Apple CEO Steve Jobs has personally intervened to reverse the rejection of an iPhone and iPod touch application for what is believed to be the first time. Ars Technica reports that Brian Meehan of Pointy Heads emailed Jobs directly following the rejection of the company’s live video streaming app Knocking Live Video. Knocking uses a private API, an act which is strictly prohibited in Apple’s iPhone developer agreement, to stream live video from an iPhone 3G or iPhone 3GS to any iPhone or iPod touch. Notably, the iPhone 3G does not support video capture via the built-in Camera app, making the application the first in Apple’s official App Store to offer video from the device—similar techniques have been used in jailbreak applications to gather video using an iPhone 3G or even an original iPhone. According to the report, Meehan’s email focused more on Apple as an organization than on any specific API or application. “I reached out to Apple to reconsider our application due to its potential to culturally change how people share live moments phone-to-phone,” Meehan said. He added that he made his case “in a way that was not about me or our app, rather about being a life-long user of all Apple products, about how I believed in Apple and that I believed Jobs would respond.”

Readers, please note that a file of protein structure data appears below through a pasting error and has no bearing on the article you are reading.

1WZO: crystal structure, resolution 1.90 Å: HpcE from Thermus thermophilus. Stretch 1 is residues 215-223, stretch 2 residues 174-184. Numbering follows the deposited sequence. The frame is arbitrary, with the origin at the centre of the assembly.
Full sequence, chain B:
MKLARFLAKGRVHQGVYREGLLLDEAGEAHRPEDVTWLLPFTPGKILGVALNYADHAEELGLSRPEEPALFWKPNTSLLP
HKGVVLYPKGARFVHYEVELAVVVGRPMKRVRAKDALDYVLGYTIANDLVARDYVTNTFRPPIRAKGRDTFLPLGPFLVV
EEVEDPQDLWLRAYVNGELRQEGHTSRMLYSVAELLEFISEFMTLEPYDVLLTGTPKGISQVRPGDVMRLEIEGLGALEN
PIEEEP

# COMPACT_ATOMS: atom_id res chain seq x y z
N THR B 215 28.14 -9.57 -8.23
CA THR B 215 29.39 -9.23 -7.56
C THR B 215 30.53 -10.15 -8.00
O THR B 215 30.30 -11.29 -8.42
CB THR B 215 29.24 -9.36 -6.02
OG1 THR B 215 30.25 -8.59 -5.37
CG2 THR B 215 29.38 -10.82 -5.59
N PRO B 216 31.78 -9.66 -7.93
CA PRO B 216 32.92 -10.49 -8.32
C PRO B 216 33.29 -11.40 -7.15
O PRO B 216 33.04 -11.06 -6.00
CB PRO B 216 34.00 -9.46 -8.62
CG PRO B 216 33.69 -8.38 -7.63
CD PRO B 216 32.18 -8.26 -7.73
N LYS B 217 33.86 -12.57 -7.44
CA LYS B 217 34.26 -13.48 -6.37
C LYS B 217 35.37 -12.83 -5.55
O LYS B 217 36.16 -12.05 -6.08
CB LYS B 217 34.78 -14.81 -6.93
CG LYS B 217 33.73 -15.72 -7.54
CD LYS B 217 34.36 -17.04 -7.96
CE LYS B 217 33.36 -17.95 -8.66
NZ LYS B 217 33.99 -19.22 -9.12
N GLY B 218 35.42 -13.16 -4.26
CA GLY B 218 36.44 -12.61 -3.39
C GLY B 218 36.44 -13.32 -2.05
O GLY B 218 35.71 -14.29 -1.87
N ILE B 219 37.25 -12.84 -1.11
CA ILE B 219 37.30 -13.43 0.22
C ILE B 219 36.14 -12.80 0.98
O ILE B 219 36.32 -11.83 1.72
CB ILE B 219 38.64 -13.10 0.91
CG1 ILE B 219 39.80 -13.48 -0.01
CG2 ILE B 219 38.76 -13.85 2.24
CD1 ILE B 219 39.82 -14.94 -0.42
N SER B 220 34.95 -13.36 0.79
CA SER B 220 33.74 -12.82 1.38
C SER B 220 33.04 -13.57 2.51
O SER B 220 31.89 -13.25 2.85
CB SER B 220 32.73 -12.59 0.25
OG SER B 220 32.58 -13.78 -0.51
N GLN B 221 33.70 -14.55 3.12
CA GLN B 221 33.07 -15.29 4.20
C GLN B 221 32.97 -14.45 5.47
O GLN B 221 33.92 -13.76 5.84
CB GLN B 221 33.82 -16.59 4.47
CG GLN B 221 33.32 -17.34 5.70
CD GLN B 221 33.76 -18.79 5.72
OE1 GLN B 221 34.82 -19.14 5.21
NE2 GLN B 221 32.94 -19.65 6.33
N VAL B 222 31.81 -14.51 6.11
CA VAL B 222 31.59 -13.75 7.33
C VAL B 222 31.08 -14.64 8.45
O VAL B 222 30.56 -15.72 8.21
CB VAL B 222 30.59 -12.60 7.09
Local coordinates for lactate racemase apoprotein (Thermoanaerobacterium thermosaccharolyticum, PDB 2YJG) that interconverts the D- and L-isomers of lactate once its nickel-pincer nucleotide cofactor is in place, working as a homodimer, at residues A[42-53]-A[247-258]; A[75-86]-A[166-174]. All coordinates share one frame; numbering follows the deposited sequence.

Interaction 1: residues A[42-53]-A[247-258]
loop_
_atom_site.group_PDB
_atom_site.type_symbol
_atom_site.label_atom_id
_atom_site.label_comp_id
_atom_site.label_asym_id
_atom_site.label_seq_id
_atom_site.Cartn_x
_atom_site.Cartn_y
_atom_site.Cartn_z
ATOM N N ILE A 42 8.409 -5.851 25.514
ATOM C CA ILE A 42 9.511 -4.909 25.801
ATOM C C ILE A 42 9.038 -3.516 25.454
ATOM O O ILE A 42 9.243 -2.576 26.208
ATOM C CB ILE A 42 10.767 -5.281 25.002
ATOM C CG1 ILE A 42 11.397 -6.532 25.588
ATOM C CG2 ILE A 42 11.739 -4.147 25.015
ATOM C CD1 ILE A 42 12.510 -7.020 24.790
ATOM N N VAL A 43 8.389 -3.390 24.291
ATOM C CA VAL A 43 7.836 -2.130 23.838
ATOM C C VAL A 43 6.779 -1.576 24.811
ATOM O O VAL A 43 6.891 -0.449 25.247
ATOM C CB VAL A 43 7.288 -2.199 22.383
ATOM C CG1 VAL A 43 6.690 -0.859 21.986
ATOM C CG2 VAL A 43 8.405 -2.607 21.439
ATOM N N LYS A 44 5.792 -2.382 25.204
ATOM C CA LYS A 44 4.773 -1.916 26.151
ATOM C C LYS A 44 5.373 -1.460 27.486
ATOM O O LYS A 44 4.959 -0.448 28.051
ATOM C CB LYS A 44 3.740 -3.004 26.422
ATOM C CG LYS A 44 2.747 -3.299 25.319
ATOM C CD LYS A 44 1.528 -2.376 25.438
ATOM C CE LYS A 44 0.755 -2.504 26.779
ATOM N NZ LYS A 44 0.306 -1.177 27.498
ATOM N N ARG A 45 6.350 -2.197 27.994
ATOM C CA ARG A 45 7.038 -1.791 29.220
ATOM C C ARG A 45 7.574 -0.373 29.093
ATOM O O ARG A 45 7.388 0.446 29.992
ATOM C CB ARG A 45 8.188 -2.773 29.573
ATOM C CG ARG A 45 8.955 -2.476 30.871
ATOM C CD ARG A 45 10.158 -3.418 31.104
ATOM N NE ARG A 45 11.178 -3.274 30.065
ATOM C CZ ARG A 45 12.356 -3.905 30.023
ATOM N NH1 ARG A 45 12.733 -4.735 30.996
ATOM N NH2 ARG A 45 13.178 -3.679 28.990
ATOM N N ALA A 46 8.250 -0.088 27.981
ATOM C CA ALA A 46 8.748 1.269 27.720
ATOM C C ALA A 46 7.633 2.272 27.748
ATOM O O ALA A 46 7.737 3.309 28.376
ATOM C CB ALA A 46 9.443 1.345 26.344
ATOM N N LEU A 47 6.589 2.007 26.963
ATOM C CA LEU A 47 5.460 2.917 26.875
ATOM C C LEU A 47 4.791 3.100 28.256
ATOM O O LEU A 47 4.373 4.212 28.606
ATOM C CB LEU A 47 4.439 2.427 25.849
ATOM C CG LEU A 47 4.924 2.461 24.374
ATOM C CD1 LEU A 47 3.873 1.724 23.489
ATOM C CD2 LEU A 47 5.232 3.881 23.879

Within days of sending the email, Meehan received a phone call from an Apple executive—who wishes to remain anonymous, according to the report—and was told that the app would be approved for sale, and that the rejection reversal order came “directly from the top.” Although Google’s Google Mobile App was previously approved despite using unpublished APIs, it is unclear whether Apple knew about the infraction, making this the first time Apple has knowingly approved an application which uses an undocumented or private API. In fact, it is believed that the company is now using automated software to check incoming App Store submissions for private API. Knocking Live Video is available now as a free download from the App Store.